As well as the need to have permission we see here Margery’s habit of referring to herself in the third person, when she is not doing so then she uses ‘this creature’ as the usual term regarding herself. Margery had by this time travelled to Rome, Jerusalem and Santiago (Spain) on a couple of trips all without her husband. In fact he was probably enjoying the breaks from her presence as she has to be the most annoying person I have ever read about and frankly like a lot of her travelling companions I would also have spent a lot of time trying to get away from her. On her way to Jerusalem from England her companions had abandoned her several times or insisted that she ate separately from them when she was present and in Italy they went so far as to book a ship across the Mediterranean and leave their lodgings without telling her in a desperate attempt to get away.
So why was she so irritating? Well Margery started having visions after her first child was born and would very loudly express them, calling out to all the members of the Holy Trinity and speaking to them as well as quite a few saints in churches dedicated to them. That she clearly believed that she was having these conversations is beyond doubt and she was no longer interested in anything else but aspects of her faith.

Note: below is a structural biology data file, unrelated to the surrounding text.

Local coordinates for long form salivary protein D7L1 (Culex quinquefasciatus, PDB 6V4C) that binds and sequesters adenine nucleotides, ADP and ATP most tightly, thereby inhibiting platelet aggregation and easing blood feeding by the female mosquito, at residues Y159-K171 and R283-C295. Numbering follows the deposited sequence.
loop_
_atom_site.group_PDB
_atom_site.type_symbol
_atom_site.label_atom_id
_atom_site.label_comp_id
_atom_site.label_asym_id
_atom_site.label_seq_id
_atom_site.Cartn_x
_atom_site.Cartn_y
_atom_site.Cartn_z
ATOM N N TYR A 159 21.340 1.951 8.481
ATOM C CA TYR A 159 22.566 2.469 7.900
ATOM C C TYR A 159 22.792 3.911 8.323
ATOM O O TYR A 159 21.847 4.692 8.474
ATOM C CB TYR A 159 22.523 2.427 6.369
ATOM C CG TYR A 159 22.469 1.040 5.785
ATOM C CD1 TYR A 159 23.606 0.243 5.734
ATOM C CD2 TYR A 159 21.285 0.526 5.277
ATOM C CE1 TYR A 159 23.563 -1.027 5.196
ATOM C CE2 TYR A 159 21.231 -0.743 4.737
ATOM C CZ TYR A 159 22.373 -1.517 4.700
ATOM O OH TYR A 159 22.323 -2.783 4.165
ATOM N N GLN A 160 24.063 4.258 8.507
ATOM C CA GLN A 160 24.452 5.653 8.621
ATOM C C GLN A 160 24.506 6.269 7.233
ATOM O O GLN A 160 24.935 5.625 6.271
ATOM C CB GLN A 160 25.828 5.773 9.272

And those who knew of her behaviour previously and now heard her talk so much of the bliss of heaven said to her. “Why do you talk so of the joy that is in heaven? You don’t know it, and you haven’t been there any more than we have.” And they were angry with her because she would not hear or talk of worldly things as they did, and as she did previously.
And after this time she never had any desire to have sexual intercourse with her husband, for paying the debt of matrimony was so abominable to her that she would rather, she thought, have eaten and drunk the ooze and muck in the gutter than consent to intercourse, except out of obedience.
And so she said to her husband; “I may not deny you my body, but all the love and affection of my heart is withdrawn from all earthly creatures and set on God alone.